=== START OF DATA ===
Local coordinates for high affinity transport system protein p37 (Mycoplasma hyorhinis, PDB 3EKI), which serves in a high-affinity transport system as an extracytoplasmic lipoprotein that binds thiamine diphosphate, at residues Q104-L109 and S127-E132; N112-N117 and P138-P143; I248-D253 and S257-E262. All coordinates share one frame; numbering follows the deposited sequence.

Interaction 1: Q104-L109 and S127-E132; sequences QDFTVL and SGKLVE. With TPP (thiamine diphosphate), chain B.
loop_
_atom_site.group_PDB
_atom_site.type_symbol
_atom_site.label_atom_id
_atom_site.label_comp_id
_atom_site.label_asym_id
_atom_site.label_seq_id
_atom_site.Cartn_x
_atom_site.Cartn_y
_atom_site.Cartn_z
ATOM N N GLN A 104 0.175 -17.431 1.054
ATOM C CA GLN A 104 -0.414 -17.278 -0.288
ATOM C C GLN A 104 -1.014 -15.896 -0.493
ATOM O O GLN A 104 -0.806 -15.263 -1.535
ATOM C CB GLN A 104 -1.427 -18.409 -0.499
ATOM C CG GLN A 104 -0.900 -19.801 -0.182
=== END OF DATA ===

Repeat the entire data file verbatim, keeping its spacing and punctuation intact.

Local coordinates for high affinity transport system protein p37 (Mycoplasma hyorhinis, PDB 3EKI), which serves in a high-affinity transport system as an extracytoplasmic lipoprotein that binds thiamine diphosphate, at residues Q104-L109 and S127-E132; N112-N117 and P138-P143; I248-D253 and S257-E262. All coordinates share one frame; numbering follows the deposited sequence.

Interaction 1: Q104-L109 and S127-E132; sequences QDFTVL and SGKLVE. With TPP (thiamine diphosphate), chain B.
loop_
_atom_site.group_PDB
_atom_site.type_symbol
_atom_site.label_atom_id
_atom_site.label_comp_id
_atom_site.label_asym_id
_atom_site.label_seq_id
_atom_site.Cartn_x
_atom_site.Cartn_y
_atom_site.Cartn_z
ATOM N N GLN A 104 0.175 -17.431 1.054
ATOM C CA GLN A 104 -0.414 -17.278 -0.288
ATOM C C GLN A 104 -1.014 -15.896 -0.493
ATOM O O GLN A 104 -0.806 -15.263 -1.535
ATOM C CB GLN A 104 -1.427 -18.409 -0.499
ATOM C CG GLN A 104 -0.900 -19.801 -0.182